Editorials

Undermining unity

Before the close of the last decade, we spoke in this space about the indispensable role unity plays in the progress of this and any nation; a truism also highlighted in this week’s National Review.

At a time when the nation is still very much in the throws of recovery from an historic and deadly natural disaster, and where record debt levels with limited avenues for increased debt servicing are putting unprecedented pressure on taxpayers and government, the need for Bahamians to come together and work together cannot be overstated.

Having prematurely sent the country into campaign mode, the government has undermined prospects for national unity that it either failed to appreciate, or chose to devalue in pursuit of its political objectives.

Though more and more Bahamians are awakening to the reality that rabid partisanship damages our ability to build a strong nation, political support and the real and perceived benefits thereof are still primary drivers of some of the more destructive actions Bahamians undertake against one another.

Once many Bahamians switch their consciousness to campaign mode, they begin to move away from each other and toward their various political factions where positions become hardened, reason gives way to emotion and humanity takes a back seat to political expediency.

Division is its name.

This reality could not be more dangerous for the thousands of Bahamians and residents left destitute following Hurricane Dorian, who now more than ever need their fellow man to see them as an equal in need of compassion and assistance, and not as a red or yellow storm victim.

Now that the work of most foreign NGOs has either ended or has transitioned into a less intensive phase of response, Bahamians will need to take their place and fill the gap — a task that becomes unnecessarily complicated by a highly charged political climate sparked well ahead of an anticipated election year.

Fired up political agendas and ambitions have the potential to do nothing but further complicate an already slow and disjointed storm response by government, subjecting victims to either precipitous overreaches by government officials, or calculated re-directions of effort to stave off potential gains by political opponents.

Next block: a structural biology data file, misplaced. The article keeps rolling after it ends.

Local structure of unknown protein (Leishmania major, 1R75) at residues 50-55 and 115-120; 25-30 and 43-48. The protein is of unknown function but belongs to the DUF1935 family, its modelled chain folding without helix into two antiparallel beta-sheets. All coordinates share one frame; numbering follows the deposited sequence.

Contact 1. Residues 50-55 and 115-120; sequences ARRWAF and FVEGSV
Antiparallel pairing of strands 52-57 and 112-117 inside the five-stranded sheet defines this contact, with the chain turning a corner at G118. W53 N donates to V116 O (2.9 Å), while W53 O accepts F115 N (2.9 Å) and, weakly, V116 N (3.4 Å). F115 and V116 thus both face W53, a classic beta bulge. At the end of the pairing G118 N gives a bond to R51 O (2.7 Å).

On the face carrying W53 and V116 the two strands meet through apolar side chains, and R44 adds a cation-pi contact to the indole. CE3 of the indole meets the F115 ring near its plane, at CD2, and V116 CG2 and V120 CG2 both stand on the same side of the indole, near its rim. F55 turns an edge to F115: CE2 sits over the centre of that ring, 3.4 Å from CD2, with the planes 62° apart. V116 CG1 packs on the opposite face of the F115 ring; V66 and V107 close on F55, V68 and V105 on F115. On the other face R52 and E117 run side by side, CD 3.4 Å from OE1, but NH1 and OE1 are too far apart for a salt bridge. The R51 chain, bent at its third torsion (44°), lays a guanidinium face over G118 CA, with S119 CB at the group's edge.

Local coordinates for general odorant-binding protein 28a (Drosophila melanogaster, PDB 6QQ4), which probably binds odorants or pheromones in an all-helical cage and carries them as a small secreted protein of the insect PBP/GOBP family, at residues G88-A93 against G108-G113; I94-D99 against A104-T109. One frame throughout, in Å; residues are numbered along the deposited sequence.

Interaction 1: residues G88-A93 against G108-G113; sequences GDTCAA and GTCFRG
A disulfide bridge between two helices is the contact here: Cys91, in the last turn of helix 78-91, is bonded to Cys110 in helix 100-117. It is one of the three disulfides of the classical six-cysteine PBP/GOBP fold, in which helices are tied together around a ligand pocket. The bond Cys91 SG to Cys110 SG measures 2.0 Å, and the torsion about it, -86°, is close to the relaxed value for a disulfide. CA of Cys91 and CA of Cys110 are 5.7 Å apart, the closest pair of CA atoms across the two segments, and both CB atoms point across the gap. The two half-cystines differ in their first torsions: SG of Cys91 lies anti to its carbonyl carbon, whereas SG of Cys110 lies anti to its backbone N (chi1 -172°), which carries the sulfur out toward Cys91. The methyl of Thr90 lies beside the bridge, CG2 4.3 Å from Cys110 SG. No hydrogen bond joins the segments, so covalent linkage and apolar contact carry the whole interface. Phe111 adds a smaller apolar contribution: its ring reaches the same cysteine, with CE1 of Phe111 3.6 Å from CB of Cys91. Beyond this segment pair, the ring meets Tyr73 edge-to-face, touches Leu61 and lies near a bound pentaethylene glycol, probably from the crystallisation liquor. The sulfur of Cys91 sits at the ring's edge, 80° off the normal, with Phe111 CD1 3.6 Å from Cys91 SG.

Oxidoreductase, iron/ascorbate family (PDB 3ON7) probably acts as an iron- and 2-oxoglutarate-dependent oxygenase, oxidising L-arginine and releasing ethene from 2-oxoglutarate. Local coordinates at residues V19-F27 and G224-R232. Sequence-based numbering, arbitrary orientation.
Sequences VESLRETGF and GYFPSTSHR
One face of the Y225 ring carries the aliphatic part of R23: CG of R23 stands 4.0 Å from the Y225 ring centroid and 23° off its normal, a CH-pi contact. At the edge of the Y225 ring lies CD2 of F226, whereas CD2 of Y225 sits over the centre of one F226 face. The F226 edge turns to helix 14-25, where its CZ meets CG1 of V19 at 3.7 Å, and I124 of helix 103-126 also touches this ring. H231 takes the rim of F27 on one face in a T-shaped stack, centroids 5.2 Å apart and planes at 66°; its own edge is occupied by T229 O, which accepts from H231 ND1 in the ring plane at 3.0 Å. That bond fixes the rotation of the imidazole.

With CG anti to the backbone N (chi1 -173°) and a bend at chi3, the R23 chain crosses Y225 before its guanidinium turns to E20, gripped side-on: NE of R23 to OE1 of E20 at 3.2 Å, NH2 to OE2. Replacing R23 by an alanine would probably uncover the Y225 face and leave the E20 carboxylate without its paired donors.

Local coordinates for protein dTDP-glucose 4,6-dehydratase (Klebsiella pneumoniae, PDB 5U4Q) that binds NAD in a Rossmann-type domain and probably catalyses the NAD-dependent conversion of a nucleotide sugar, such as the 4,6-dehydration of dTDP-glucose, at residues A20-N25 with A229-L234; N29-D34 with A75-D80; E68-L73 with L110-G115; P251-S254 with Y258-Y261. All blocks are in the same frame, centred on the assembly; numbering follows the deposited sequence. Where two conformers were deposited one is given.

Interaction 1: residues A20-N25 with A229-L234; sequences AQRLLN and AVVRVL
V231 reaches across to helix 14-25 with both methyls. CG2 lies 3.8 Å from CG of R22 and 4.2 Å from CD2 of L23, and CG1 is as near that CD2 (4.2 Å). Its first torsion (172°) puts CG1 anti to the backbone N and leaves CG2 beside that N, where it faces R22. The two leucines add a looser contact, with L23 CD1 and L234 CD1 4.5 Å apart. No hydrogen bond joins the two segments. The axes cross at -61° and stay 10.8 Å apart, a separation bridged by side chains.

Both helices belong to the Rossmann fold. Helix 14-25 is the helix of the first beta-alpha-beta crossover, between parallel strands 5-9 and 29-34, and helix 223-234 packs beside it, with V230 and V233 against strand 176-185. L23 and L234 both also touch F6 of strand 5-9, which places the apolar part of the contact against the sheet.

With record borrowing, hundreds of millions in revenue losses and economic contraction as the country’s current fiscal landscape, an untimely switch to campaign mode brings with it the risk of government making imprudent public expenditure decisions it thinks will look good on a campaign resume, but that can obliterate current budgetary projections.

The malapropos method employed by this administration in lurching the country into an early campaign mode raises concern about whether it will hold fast to its stated fiscal strategies or whether a run on the public treasury in the run up to the 2022 election will become a hallmark of its term in office.

In the national interest, Bahamians meantime must be quick to speak out against and repudiate any and all campaign rhetoric that has the potential to spur rancor or incite aggression and violence.

Many things are said from rally podiums and impromptu campaign stumps, much of which is often taken as mere politicking and entertainment aimed at rallying one’s base and potential supporters.

But what Bahamians must always keep in mind is that what a word or turn of phrase may mean to one person might not hold true for another.

And behind seemingly innocuous statements can lie subliminal messages that those to whom they are directed take as marching orders to carry out against political opponents.

Politics by its very nature creates disagreements and divisions and campaign season is the proverbial breeding ground for both, which is why the timing and execution of the same should always be with the country’s best interests in mind.

Regardless of who wins or loses on Election Day, there is still a country of hundreds of thousands that is left to manage and build.

Those who truly care about what kind of country will be left walk and govern by the guiding principle that the ends do not always justify the means.

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